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Researchers at the Johns Hopkins Malaria Research Institute have for the first time produced a malarial protein (Pfs48/45) in the proper conformation and quantity to generate a significant immune response in mice and non-human primates for use in a potential transmission-blocking vaccine. Antibodies induced by Pfs48/45 protein vaccine effectively blocked the sexual development of the malaria-causing parasite, Plasmodium, as it grows within the mosquito.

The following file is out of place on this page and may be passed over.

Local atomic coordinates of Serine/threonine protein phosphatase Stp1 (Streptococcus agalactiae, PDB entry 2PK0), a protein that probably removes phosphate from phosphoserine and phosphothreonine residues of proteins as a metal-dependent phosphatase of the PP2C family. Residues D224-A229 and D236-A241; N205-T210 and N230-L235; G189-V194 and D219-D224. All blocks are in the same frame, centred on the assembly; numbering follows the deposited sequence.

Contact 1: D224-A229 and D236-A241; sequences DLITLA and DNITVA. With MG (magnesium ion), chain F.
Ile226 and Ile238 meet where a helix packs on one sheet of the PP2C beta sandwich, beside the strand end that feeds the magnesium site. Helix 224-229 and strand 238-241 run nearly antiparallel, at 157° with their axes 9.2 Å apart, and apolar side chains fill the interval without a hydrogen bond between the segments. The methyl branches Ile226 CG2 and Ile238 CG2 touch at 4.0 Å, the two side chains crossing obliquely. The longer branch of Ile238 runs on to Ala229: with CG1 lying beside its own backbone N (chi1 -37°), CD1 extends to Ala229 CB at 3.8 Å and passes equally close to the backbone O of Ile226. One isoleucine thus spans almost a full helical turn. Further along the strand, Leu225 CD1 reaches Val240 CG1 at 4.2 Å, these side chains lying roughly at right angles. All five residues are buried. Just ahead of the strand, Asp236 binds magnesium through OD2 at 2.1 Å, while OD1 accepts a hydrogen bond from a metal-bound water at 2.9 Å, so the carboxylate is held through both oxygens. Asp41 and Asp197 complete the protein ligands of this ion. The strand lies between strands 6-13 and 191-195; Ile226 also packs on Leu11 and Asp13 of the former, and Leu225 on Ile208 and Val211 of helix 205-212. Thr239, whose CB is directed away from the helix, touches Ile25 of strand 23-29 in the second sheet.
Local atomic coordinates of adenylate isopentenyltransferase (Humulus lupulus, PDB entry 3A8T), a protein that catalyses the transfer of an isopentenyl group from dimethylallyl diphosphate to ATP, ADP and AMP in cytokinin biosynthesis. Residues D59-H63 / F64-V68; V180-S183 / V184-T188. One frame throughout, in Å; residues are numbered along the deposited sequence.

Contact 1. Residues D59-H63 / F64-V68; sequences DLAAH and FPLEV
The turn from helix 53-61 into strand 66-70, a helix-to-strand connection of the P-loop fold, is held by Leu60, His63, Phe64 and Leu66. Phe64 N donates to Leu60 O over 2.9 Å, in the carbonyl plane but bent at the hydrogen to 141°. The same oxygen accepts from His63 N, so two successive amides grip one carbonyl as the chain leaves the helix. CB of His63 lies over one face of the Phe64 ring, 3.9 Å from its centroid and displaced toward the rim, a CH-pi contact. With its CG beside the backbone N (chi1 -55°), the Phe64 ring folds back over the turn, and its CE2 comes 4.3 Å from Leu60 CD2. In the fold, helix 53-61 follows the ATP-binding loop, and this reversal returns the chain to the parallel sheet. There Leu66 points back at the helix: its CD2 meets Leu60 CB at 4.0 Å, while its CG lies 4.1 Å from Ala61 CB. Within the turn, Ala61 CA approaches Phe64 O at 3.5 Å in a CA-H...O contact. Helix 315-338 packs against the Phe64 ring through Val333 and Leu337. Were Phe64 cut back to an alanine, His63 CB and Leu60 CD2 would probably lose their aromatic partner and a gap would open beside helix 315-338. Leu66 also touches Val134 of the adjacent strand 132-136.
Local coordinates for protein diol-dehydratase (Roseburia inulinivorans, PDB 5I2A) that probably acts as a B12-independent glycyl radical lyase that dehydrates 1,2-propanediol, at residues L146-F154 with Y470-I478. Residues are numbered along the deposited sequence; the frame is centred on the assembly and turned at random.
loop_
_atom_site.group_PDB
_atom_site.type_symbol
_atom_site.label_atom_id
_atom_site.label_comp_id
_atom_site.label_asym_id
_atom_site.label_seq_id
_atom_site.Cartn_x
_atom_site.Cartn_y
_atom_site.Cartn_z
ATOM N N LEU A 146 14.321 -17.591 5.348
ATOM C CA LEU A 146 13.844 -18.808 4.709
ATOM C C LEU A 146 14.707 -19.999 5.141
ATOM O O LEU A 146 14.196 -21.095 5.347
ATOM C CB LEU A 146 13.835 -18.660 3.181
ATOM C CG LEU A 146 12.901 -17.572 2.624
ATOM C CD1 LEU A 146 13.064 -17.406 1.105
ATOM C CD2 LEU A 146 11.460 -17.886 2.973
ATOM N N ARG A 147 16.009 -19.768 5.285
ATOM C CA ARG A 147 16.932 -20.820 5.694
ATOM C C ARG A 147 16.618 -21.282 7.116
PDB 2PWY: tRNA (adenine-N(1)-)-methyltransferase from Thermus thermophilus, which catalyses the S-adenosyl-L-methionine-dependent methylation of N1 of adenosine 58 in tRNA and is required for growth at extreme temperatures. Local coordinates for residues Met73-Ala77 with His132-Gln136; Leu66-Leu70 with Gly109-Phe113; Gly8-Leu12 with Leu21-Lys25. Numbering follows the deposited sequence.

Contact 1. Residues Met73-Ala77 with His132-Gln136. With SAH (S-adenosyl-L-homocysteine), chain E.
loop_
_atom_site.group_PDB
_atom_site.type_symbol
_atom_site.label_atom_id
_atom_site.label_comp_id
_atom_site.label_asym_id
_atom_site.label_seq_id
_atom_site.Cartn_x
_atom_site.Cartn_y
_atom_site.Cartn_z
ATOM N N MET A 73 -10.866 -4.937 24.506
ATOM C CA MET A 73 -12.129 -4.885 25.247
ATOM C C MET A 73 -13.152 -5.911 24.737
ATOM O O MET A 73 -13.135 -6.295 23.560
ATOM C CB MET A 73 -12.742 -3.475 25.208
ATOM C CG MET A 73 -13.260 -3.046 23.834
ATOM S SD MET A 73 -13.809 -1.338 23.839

“This is an exciting beginning to what might become an important tool in the arsenal for malaria control and progressive elimination of malaria transmission,” said Kumar. There is no animal reservoir for human malaria and in that regard it is possible to gradually reduce malaria transmission to a point of almost eradication. However, Kumar cautioned that more research is needed to achieve that goal. For one, similar research efforts are needed to reduce transmission of Plasmodium vivax, another major human malaria parasite